Hours after the dismissal bell rang Tuesday at Bayvale Elementary School, about 50 pupils were sitting around desks with books open and pencils digging into paper.
By their sides were tutors giving instruction at no cost to the school or parents. The after-hours school bus that shuttled the pupils home around 7 p.m. also does not cost families a dime.
Although Richmond County students have a free opportunity for extra help with reading and math, a low percentage of students who qualify actually take advantage of the services.
The Supplemental Educational Services program, offered under the 2001 No Child Left Behind law, provides free tutoring to children at schools with high poverty or schools that failed to meet Adequate Yearly Progress standards for two years.
Out of 9,054 eligible students at 16 schools, 3,858, or 42 percent, are receiving supplemental services this year. Although the number is low, it is an increase from the 25 percent participation rate seen every year since 2008.
“It’s hard to say why the numbers have been so low,” said Georgette Magwood, Richmond County’s supplemental services coordinator. “I can assume it’s just that the families are not aware.”
This school year, Magwood said her department reached out to the community to recruit more students.
But the low participation is not just a local trend. In Georgia, only 33 percent of the 45,158 eligible students in the 2010-11 school year took advantage of the free tutoring, according to the Georgia Department of Education.
Because of the low participation, department spokesman Matt Cardoza said Georgia’s application for a waiver from certain provisions of No Child Left Behind includes a request to use money allocated for supplemental services on other programs. Richmond County receives $1,697 per student for free tutoring, and Magwood said the extra instruction is beneficial, especially for students coming from low-income families, which SES targets.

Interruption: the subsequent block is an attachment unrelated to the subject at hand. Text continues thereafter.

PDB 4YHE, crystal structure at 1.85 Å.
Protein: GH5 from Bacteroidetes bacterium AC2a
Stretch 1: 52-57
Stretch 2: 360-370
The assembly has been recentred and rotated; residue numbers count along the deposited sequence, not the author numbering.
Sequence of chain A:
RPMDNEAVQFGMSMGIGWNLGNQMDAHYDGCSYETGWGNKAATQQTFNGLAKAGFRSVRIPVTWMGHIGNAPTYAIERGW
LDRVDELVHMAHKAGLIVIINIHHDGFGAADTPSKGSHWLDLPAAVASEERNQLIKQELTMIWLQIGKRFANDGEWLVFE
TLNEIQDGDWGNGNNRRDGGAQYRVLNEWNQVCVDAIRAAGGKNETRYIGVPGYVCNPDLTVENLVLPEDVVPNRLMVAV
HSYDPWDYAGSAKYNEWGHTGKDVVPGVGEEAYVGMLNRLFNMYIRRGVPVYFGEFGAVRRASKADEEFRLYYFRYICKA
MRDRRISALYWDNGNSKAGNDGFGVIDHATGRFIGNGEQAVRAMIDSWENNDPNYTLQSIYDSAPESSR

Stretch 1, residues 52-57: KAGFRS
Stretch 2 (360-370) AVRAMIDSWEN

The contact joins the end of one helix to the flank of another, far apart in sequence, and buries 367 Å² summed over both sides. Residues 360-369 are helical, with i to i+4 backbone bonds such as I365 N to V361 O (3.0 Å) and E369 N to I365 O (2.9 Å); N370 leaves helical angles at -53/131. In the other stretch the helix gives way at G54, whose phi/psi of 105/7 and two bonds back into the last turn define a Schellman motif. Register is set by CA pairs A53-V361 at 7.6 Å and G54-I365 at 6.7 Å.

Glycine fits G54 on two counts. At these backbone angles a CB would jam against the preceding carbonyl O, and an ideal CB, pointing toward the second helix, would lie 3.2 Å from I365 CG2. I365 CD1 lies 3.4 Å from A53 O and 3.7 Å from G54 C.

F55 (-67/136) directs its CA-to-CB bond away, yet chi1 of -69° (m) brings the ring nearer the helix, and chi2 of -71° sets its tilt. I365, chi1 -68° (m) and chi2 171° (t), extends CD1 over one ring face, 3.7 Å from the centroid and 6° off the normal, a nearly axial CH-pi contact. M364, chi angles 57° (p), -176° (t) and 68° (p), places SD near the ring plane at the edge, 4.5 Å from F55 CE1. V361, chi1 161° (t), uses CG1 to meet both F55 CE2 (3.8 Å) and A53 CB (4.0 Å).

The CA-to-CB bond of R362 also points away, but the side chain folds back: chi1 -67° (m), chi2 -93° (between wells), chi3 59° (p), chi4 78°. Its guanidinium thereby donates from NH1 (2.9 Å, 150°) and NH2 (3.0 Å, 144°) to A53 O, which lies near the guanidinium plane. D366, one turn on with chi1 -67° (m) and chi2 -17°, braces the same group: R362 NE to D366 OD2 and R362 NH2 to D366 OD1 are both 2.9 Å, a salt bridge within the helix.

“Coming up in a house that’s low income, there aren’t as many books in the home, there isn’t as much technology in the home and there’s not as much time devoted to academics,” Magwood said. “We’ve got to give them what they need, and it’s possible for them to get these things through tutoring.”
Using federal money, the district offers four types of supplemental services: one-on-one tutoring, small-group tutoring, online assisted learning for home use and another online program that allows participants to keep a notebook computer after completion of the curriculum.
The district contracts with dozens of companies that provide tutoring services, and parents of qualified children can select which programs they’d like to use. Some providers hold sessions at the student’s zone school while others tutor off campus, so in some cases parents have to provide their own transportation for students.
Dana Rickman, the director of policy and research at the Georgia Partnership for Excellence in Education, said the supplemental services program has not taken off in the state, which has made schools eager to use the federal money in other ways.
“For whatever reason, it’s not resonating with either the students or the parents,” Rickman said. “It’s really a nationwide issue. Participation is really low, and there’s some theories about how it’s being offered. ... Transportation is always an issue.”
At Bayvale, tutor James Davis said he sees progress in the pupils who use the tutoring because of the chance to reinforce concepts in a more intimate setting.
On Tuesday, he practiced reading comprehension with five first-graders by reading a story out loud about a dog.
Huddled together around a desk, there is no chance for a student to go unnoticed.
“We get to reiterate what’s been taught in the classroom that day,” Davis said. “The real benefit is being able to have this dialogue with the kids.”